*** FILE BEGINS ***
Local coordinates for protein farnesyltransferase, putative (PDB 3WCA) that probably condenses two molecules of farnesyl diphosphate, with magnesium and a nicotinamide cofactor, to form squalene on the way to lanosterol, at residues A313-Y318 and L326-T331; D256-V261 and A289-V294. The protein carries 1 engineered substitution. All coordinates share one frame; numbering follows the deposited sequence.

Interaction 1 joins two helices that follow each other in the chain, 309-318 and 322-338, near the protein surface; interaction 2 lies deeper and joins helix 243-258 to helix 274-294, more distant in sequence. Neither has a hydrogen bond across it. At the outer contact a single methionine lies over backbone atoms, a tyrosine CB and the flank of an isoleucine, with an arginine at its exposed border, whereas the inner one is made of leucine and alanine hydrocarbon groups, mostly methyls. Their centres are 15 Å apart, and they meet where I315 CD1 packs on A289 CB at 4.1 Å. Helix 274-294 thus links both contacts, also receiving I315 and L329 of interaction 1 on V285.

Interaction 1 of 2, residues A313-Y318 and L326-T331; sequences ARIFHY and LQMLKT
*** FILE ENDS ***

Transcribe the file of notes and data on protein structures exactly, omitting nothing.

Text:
Local coordinates for protein farnesyltransferase, putative (PDB 3WCA) that probably condenses two molecules of farnesyl diphosphate, with magnesium and a nicotinamide cofactor, to form squalene on the way to lanosterol, at residues A313-Y318 and L326-T331; D256-V261 and A289-V294. The protein carries 1 engineered substitution. All coordinates share one frame; numbering follows the deposited sequence.

Interaction 1 joins two helices that follow each other in the chain, 309-318 and 322-338, near the protein surface; interaction 2 lies deeper and joins helix 243-258 to helix 274-294, more distant in sequence. Neither has a hydrogen bond across it. At the outer contact a single methionine lies over backbone atoms, a tyrosine CB and the flank of an isoleucine, with an arginine at its exposed border, whereas the inner one is made of leucine and alanine hydrocarbon groups, mostly methyls. Their centres are 15 Å apart, and they meet where I315 CD1 packs on A289 CB at 4.1 Å. Helix 274-294 thus links both contacts, also receiving I315 and L329 of interaction 1 on V285.

Interaction 1 of 2, residues A313-Y318 and L326-T331; sequences ARIFHY and LQMLKT